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VE Day 75th anniversary: Dundee family’s delight to learn of fifth Military Cross from Second World War

Carly Cooper - McManus curator, with Ian Rae, right, and Sinclair Aitken, centre, Chairman of LACD, holding the medals that were handed over to the McManus Galleries in Dundee in November
Carly Cooper - McManus curator, with Ian Rae, right, and Sinclair Aitken, centre, Chairman of LACD, holding the medals that were handed over to the McManus Galleries in Dundee in November

A descendant of three Dundee brothers who won four Military Crosses between them during the Second World War has expressed delight after learning that another close relative was also awarded the honour for gallantry.

In November, Ian Rae presented the four medals to The McManus in Dundee to honour the remarkable battlefield achievements of his late father Stanley Rae and his uncles Ian, Bruce (who won two medals) as well as Douglas who spent most of hostilities as a prisoner of war.

However, he was delighted to learn this week from The Courier that his father Stanley’s first cousin Captain William Bruce Rae-Smith – nephew of Mr and Mrs A S Rae of Bramblebank, Broughty Ferry –  also won a Military Cross bringing the total in the family to five.

An Evening Telegraph newspaper report from May 4 1945 headlined ‘Fourth Cousin to win MC’ was stumbled across by The Courier in the British Newspaper Archive while researching a supplement to mark the forthcoming 75th anniversary of VE Day.

Mr Rae told The Courier: “That’s very interesting!

“That’s a first cousin of my father’s. I knew he got a Croix de Guerre but didn’t know he got a Military Cross!

“My father   Stanley   knew  Bill  well  and we  often  met up  when  he came   north   home   from   Hong Kong and lived   at Oathlaw.

“He was   a fine man   but was   badly injured   in the   war   losing   an eye  and having  other  problems too.”

Mr Rae said that his father and uncles rarely talked about their wartime experiences – as was often the case with that generation. His uncle Douglas once told him a story about being captured at St Valery and being glad he had a new pair of boots because they “made him march 1000 miles”.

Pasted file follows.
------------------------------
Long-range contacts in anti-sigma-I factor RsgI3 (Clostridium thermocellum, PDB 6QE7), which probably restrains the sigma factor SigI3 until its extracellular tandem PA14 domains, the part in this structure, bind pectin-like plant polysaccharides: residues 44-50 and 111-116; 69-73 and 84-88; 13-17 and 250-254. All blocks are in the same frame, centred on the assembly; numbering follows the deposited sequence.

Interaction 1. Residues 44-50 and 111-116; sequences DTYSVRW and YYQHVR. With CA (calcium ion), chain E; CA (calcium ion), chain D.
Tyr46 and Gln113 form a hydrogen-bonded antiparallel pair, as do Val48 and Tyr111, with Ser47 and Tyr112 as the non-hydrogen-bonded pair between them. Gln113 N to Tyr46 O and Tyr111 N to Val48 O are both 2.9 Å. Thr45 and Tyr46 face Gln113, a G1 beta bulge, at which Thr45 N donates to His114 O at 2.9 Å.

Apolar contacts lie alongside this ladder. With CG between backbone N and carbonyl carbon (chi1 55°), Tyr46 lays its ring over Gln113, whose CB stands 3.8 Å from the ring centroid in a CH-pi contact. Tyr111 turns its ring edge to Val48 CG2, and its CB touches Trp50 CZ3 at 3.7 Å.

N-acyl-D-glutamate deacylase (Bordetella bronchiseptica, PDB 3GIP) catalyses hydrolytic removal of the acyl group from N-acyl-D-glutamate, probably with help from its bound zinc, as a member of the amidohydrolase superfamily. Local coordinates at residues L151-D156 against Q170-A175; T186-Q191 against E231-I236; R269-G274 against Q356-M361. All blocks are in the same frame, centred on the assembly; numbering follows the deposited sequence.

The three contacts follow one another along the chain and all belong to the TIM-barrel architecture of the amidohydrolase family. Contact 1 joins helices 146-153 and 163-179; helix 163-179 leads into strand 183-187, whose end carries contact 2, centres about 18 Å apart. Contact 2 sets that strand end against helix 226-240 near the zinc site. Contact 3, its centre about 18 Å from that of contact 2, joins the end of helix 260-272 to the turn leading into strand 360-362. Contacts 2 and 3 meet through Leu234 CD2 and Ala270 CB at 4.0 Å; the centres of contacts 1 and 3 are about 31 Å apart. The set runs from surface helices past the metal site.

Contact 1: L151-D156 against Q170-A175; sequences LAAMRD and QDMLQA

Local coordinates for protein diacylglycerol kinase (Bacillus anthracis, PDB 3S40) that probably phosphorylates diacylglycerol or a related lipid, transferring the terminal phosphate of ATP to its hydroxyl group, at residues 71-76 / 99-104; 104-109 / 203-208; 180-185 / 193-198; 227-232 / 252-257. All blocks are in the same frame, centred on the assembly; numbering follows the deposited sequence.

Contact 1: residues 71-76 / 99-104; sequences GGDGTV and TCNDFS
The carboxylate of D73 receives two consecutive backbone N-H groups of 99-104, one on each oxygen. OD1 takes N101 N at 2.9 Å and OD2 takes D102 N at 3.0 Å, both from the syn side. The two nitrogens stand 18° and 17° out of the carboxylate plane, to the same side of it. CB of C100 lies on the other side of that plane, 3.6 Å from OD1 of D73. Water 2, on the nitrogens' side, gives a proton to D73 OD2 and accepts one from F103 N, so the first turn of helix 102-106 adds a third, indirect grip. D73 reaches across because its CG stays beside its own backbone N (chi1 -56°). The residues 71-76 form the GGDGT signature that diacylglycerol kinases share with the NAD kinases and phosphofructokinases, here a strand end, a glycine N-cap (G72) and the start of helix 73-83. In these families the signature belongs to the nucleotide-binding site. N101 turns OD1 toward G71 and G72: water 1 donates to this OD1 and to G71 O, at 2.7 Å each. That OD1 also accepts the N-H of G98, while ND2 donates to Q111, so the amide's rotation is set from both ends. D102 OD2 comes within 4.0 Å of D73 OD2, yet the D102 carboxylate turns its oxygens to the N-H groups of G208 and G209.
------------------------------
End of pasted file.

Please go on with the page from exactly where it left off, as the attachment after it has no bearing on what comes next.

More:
However, he revealed it was only after his uncle Bruce died that the family acquired his equivalent of two Military Crosses. The first was awarded after leading a daring bayonet charge on enemy positions in North Africa, and the additional bar was for later heroics in North West Europe in 1945.

“It was about 1980 when I said to my father ‘where are Bruce’s medals?’,” Mr Rae recalled.

“He said ‘I have no idea’. A friend of mine was a colonel in the Royal Scots living next door to me: he said ‘why don’t you write to the war medals office?’ The form came back and said they’d never been claimed.

“It had to be signed for by the oldest living member of the family who at that time was my father.

“He signed for the medals and up they came. That’s how we got them back. Otherwise we might never have got them.

“When they came back addressed to him he said ‘you can have them. You’ve done all the work to get hold of them’.”

·  The story of the Rae brothers is included in a special VE Day 75th anniversary supplement that will appear in The Courier of May 8.

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